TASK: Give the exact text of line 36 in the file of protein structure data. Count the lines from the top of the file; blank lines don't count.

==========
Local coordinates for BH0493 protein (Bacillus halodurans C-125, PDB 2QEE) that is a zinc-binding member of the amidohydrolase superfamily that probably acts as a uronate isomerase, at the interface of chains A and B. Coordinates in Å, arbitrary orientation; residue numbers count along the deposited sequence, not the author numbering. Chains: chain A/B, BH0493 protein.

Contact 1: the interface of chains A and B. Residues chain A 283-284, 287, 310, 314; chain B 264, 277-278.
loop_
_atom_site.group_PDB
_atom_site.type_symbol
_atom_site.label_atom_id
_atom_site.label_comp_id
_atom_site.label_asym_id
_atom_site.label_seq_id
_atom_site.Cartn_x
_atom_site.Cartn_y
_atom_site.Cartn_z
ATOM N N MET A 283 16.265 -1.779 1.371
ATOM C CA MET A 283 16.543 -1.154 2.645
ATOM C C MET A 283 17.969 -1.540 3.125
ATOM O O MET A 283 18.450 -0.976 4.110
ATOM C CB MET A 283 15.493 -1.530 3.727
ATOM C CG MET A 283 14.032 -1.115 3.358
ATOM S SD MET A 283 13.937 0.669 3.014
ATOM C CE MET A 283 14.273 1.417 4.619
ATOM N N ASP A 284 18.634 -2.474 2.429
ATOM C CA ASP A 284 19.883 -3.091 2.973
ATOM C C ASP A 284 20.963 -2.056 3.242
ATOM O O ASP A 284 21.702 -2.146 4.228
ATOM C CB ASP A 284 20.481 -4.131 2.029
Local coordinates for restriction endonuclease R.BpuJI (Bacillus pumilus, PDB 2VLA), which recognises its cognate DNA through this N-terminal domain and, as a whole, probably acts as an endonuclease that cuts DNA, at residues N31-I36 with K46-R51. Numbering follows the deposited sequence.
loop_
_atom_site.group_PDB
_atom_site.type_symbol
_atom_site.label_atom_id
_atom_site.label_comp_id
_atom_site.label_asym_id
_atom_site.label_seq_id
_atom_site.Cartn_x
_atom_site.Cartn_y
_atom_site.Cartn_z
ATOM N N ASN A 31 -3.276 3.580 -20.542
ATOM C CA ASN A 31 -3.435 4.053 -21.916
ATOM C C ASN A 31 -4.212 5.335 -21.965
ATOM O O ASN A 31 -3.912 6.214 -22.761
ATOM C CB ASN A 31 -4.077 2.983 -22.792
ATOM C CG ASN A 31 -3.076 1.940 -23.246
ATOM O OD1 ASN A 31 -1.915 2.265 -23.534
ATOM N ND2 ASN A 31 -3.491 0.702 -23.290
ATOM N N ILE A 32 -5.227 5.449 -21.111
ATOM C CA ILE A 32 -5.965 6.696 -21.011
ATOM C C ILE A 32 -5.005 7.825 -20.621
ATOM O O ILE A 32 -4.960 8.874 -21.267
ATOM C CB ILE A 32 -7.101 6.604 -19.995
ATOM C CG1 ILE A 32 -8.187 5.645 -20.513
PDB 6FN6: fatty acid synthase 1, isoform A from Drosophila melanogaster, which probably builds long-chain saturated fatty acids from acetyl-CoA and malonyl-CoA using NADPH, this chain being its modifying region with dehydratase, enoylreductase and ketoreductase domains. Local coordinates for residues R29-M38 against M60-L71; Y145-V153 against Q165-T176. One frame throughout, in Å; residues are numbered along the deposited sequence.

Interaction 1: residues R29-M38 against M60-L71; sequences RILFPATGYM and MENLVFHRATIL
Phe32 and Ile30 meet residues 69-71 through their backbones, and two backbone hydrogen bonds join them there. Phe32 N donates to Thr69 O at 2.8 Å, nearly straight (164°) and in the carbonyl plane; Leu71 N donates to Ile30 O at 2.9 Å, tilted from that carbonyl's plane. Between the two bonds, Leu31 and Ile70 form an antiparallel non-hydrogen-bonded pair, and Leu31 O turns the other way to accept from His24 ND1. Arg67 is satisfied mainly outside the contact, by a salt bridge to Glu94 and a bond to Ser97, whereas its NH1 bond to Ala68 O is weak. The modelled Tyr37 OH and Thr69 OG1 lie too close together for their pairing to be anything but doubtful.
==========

_atom_site.Cartn_z